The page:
Gregor Paul is the Herald on Sunday's rugby writer

Super Rugby: Super Rugby eyes Europe

Southern Europe and North America are options as Super Rugby looks into adding three teams from 2016

Clashes between NZ and South African sides, like the 2012 final featuring the Chiefs and Sharks, will remain an important part of Super Rugby. Photo / Getty Images
Clashes between NZ and South African sides, like the 2012 final featuring the Chiefs and Sharks, will remain an important part of Super Rugby. Photo / Getty Images

Super Rugby could be on its way to Europe as the current proposal for the new tournament now caters for 18 teams - with Spain, France and Italy thought to be possibilities to host one of the new ventures.

The Herald on Sunday understands that the proposed new format - to kick in from 2016 - is to have three new teams, one of which could be located in Southern Europe.

It is believed that Sanzar have modelled their new tournament on the NFL; they like the concept of divisions and conferences.

Sanzar recently announced their intention to award Argentina a licence to run a team and to give South Africa a sixth team.

That led to reports that the competition would involve 17 teams, with assurances being given that travelling time would be about the same as at present - though it is not yet known how that will be achieved.

But now the proposal is for 18 teams, with the 18th likely to be based broadly in the same time zone as Africa to give the 'Western Division' (South Africa and Argentina) eight teams instead of seven and to keep the 'Eastern Division' (New Zealand and Australia) at 10 teams.

The attraction of basing a new team in Europe is largely commercial. It could be financially lucrative to build Super Rugby interest in that part of the world.

Questions about ownership would have to be answered. The possibilities are broadly this:

The team could be run as a licensed franchise under the auspices of any owner.

Or the South African Rugby Union would control it and try to house the many players they already have in that part of the world.

Alternatively, all three Sanzar partners would jointly run it, given New Zealand and Australia also have significant numbers of eligible players based in Europe.

However, despite the potential European venues being in the same time zone, South African teams would have to travel 8 to 10 hours to play there. Giving South Africa a seventh team is thought to be more likely, or even seeing if North America can be introduced to the competition.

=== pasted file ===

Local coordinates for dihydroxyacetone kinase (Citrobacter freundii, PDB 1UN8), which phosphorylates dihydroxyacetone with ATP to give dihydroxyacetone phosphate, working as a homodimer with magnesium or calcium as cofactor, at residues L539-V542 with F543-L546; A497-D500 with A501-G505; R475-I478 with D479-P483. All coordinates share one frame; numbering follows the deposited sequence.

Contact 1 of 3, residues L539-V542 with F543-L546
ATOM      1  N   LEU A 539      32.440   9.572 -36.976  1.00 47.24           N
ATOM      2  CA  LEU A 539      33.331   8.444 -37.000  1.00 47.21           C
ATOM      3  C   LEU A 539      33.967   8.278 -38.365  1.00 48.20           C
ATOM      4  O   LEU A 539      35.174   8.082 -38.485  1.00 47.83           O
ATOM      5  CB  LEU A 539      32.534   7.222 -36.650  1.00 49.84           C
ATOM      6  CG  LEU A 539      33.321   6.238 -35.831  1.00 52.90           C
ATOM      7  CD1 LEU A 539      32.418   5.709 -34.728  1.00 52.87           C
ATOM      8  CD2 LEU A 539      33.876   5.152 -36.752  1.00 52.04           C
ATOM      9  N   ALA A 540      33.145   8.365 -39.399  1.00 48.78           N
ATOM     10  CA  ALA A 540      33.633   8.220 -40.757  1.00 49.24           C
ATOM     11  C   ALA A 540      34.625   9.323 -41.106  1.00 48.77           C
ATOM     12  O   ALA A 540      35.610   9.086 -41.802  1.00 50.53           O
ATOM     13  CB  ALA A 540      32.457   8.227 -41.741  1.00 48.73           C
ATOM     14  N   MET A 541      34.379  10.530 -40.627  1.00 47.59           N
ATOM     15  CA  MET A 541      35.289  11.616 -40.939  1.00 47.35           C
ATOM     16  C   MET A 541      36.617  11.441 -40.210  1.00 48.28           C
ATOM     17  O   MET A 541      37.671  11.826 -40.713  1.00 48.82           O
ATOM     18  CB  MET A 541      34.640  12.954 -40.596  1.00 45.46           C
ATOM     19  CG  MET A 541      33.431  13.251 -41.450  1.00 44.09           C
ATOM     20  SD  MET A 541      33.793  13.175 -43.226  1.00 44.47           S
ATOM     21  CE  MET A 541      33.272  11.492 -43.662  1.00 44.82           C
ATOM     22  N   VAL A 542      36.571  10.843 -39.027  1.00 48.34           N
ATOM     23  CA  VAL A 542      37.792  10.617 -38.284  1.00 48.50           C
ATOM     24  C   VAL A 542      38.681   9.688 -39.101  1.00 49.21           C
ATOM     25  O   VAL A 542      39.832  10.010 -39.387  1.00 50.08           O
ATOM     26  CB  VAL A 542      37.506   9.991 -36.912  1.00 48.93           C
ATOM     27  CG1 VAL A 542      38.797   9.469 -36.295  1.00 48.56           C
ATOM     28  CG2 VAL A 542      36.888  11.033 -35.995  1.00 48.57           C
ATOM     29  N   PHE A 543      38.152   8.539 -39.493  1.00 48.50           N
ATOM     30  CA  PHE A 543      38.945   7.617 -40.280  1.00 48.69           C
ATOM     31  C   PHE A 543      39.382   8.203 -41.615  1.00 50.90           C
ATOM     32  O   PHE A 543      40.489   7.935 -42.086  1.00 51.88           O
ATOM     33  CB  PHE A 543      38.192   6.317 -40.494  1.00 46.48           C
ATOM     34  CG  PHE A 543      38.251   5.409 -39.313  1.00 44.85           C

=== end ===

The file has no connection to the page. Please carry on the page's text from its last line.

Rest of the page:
It is not known whether New Zealand teams would fly to Europe to take on the 18th team, if it is based there.

It is believed that Sanzar and its partners have an open mind to where an 18th team could be based and there will be a full tender process if agreement is reached with broadcasters about an 18-team format.

Under such a format, it is understood that New Zealand teams would play in Argentina only once every four years - with one of the five New Zealand franchises playing there each year on a rotational basis - and trips to South Africa would still only be for two games.

The proposal will see South African teams spend less time on the road in Australasia. Rather than play four games in Australasia as they currently do, trips to this part of the world will see South African teams play solely in New Zealand one year and then solely in Australia the next.

What's also becoming clear is that a ratifying agreement on whether a team from Argentina will be included is further away than Sanzar has previously indicated. The respective players' associations of the Sanzar alliance, as well as the respective national union boards, have to agree to any deal before it can be taken to the broadcasters.

While the three member unions have agreed in principal to including Argentina - and the New Zealand Rugby Union board has approved it - fundamental questions are unanswered.

The biggest unknowns are:

Where will a team in Argentina source its players, as the majority of the Pumas squad are under contract to European clubs?

Does Argentina Rugby have the financial means to lure players out of Europe and build a long-term, domestically-based talent pool?

Will the competition lack integrity having just one team in Argentina, given the time that side will have to spend playing offshore?

That last question is seen by some as the biggest gamble. There is no solution to that problem; with only one team from Argentina, they will be away from home for significant amounts of time under any proposed format.

Sanzar are looking at ways to make their time on the road less gruelling - and one idea is to find them a permanent training and accommodation base in South Africa where the bulk of their away games will be played.

Argentina rugby authorities have provided assurances that, financially, there is domestic broadcast and sponsorship interest. It is understood that ESPN is interested in bidding for rights should Argentina be included.

- Herald on Sunday

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